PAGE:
On the night of 28th February 1986, however, they were shattered for good. Swedish Prime Minister Olof Palme was walking home from the cinema with his wife, Lisbet. He had shunned police protection for the evening and, as he rounded the corner of Sveavägen, he was shot in the back from point blank range. After a taxi driver raised the alarm, Palme was rushed to hospital, but died shortly after. His attacker walked calmly onto Stockholm’s metro system and disappeared. Sweden descended into shock. The very self-confidence in their security that had meant their prime minister did not require protection that night was under threat, and many began to question whether their country was really free from the evils suffered by the rest of the world. But while most of society panicked, writers rejoiced. Palme’s assassination, like Kennedy’s, opened the door to countless conspiracy theories: prime material for them to devour.
Henning Mankell, like Sjöwell and Wahlöö, wrote from a profoundly Socialist perspective. A successful dramatist in Stockholm during the eighties, it was in 1991 that Detective Kurt Wallander first came to the attention of Swedes, and Brits soon after in 1997. Wallander’s home town of Ystad, in southern Sweden, is a metaphor for the country as a whole, post-Palme. An idyllic backwater where, all too sadly, bad things happen. And Wallander’s left-wing but subdued, calm recognition of this is vital to the stories’ success. It’s Wallander who points out what was to be yet another blow to the Swedish welfare state: new waves of immigration. 1991, when Faceless Killers, the first of the Wallander series, was published, communism was dismantled in Europe. With the Iron Curtain swept aside, former communist citizens flocked to Sweden. Few doubted the welfare state wasn’t strong enough to cope. And, thankfully, they’ve been right so far, even with 98,216 Syrian refugees now living in a country of just ten million.
“With the Iron Curtain swept aside, former communist citizens flocked to Sweden. Few doubted the welfare state wasn’t strong enough to cope. And, thankfully, they’ve been right so far, even with 98,216 Syrian refugees now living in a country of just ten million.”
The Millennium Trilogy is now the most successful ‘Nordic noir’ franchise. It was also one of the first to represent Sweden’s rising xenophobia. The trilogy’s protagonist, Lisbeth Salander, is anti-social and incredibly ugly, covered from head to toe in tattoos. She is, some say, the very personification today’s Syrian refugees: physically and mentally out of place in their surroundings, facing a hostile native population. Denmark’s xenophobia is perhaps more worrying, as it concerns an alienation of their own colonial subjects, the Greenlanders. With their Asian appearance, a Greenlander in Copenhagen is instantly recognisable. Peter Høeg is one of the only writers to have created a book centred on the subject: Miss Smilla’s Feeling for Snow.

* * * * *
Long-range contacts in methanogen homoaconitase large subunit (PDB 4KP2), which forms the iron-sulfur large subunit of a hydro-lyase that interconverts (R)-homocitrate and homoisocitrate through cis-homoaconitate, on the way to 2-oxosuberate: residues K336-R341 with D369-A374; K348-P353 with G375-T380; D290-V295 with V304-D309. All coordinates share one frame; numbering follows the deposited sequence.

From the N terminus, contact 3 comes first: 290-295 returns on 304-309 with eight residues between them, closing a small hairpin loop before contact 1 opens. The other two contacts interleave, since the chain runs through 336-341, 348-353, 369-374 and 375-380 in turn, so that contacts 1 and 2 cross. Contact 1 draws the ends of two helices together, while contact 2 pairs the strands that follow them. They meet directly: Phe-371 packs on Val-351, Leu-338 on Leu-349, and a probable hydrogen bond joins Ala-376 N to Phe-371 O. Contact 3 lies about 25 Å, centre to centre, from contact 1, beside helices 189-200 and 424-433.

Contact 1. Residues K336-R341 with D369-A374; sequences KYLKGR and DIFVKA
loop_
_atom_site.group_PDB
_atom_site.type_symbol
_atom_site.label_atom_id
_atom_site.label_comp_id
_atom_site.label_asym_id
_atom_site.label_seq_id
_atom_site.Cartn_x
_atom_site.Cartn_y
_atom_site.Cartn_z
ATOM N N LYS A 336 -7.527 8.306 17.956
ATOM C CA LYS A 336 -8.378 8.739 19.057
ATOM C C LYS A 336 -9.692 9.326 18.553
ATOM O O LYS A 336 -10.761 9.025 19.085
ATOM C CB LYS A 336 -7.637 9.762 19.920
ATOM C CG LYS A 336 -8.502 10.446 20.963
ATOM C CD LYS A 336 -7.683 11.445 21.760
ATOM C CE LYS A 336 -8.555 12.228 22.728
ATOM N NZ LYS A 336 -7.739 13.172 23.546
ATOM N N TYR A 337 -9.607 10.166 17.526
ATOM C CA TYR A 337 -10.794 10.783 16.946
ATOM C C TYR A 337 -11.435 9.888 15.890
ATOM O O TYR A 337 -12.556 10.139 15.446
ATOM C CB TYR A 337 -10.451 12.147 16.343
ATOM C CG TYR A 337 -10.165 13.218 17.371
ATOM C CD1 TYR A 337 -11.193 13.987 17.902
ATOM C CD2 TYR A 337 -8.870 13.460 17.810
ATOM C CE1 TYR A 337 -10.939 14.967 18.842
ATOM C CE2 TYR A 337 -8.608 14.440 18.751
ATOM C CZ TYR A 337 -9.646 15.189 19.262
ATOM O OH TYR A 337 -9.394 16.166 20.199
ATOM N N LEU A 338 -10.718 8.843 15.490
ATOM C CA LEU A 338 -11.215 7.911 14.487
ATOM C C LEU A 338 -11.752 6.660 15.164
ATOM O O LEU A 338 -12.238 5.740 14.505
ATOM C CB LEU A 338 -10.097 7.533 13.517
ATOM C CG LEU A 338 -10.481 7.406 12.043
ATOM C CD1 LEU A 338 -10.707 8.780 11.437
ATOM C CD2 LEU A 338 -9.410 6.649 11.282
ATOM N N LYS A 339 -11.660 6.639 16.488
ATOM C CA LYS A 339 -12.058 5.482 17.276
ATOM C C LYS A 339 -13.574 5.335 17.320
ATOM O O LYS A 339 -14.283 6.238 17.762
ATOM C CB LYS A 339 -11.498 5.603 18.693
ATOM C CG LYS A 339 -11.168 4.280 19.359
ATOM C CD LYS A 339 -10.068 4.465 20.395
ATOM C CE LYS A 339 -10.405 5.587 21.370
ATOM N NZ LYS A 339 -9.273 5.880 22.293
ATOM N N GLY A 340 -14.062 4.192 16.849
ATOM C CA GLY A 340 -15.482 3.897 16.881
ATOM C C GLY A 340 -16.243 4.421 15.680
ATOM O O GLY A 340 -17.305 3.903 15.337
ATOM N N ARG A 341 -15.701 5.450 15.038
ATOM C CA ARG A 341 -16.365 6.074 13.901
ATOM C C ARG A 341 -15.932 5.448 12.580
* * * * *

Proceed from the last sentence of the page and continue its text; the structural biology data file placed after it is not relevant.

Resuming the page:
As ‘Nordic Noir’ continues to grow, many are questioning just why we, and Scandinavians, love to consume it. I think there must be some Viking flare still in us, some connection with Scandinavian literature we don’t get from the ‘Mediterranean Noir’ of Inspector Montalbano, the Chekhovian darkness or the French despair. Both Britain and Scandinavia have long, cold winters, an innate social awkwardness and a desire for justice to be achieved. We love to watch Montalbano sipping an expresso in the Sicilian sun, but it’s not real life. Wallander working long hours, very tired, living alone and suffering from the early stages of Alzheimer’s is, all too sadly, more like the real world. And for Scandinavians themselves? While tragic events do, of course, occur, these nations are still unbelievably safe. The noir they tune into is an imagination of a very different world, one that, for them, doesn’t usually exist. They can settle down to watch The Bridge or The Killing, then look out of their window and see that everything is calm, orderly and clean.